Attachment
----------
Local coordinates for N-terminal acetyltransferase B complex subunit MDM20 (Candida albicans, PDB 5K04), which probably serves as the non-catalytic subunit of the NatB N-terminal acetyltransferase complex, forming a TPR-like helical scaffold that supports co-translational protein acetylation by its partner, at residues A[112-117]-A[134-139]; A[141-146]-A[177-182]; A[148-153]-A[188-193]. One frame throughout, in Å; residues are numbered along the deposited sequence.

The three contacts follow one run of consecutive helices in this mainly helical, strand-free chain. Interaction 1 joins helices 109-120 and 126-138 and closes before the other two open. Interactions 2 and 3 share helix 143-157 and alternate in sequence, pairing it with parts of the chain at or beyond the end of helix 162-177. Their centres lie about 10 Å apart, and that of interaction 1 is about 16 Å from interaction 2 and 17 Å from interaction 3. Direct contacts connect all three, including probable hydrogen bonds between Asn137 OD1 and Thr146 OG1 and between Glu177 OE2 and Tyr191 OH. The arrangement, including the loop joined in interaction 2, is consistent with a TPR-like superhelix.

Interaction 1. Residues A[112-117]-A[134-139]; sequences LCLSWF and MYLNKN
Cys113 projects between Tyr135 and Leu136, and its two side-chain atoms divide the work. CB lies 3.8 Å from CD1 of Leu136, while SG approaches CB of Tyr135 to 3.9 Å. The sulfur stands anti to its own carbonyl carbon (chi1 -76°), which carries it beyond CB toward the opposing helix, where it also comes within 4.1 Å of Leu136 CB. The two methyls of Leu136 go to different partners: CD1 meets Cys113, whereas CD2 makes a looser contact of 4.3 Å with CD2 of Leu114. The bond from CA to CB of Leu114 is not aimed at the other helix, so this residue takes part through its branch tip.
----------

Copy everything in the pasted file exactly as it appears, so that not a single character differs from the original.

Local coordinates for N-terminal acetyltransferase B complex subunit MDM20 (Candida albicans, PDB 5K04), which probably serves as the non-catalytic subunit of the NatB N-terminal acetyltransferase complex, forming a TPR-like helical scaffold that supports co-translational protein acetylation by its partner, at residues A[112-117]-A[134-139]; A[141-146]-A[177-182]; A[148-153]-A[188-193]. One frame throughout, in Å; residues are numbered along the deposited sequence.

The three contacts follow one run of consecutive helices in this mainly helical, strand-free chain. Interaction 1 joins helices 109-120 and 126-138 and closes before the other two open. Interactions 2 and 3 share helix 143-157 and alternate in sequence, pairing it with parts of the chain at or beyond the end of helix 162-177. Their centres lie about 10 Å apart, and that of interaction 1 is about 16 Å from interaction 2 and 17 Å from interaction 3. Direct contacts connect all three, including probable hydrogen bonds between Asn137 OD1 and Thr146 OG1 and between Glu177 OE2 and Tyr191 OH. The arrangement, including the loop joined in interaction 2, is consistent with a TPR-like superhelix.

Interaction 1. Residues A[112-117]-A[134-139]; sequences LCLSWF and MYLNKN
Cys113 projects between Tyr135 and Leu136, and its two side-chain atoms divide the work. CB lies 3.8 Å from CD1 of Leu136, while SG approaches CB of Tyr135 to 3.9 Å. The sulfur stands anti to its own carbonyl carbon (chi1 -76°), which carries it beyond CB toward the opposing helix, where it also comes within 4.1 Å of Leu136 CB. The two methyls of Leu136 go to different partners: CD1 meets Cys113, whereas CD2 makes a looser contact of 4.3 Å with CD2 of Leu114. The bond from CA to CB of Leu114 is not aimed at the other helix, so this residue takes part through its branch tip.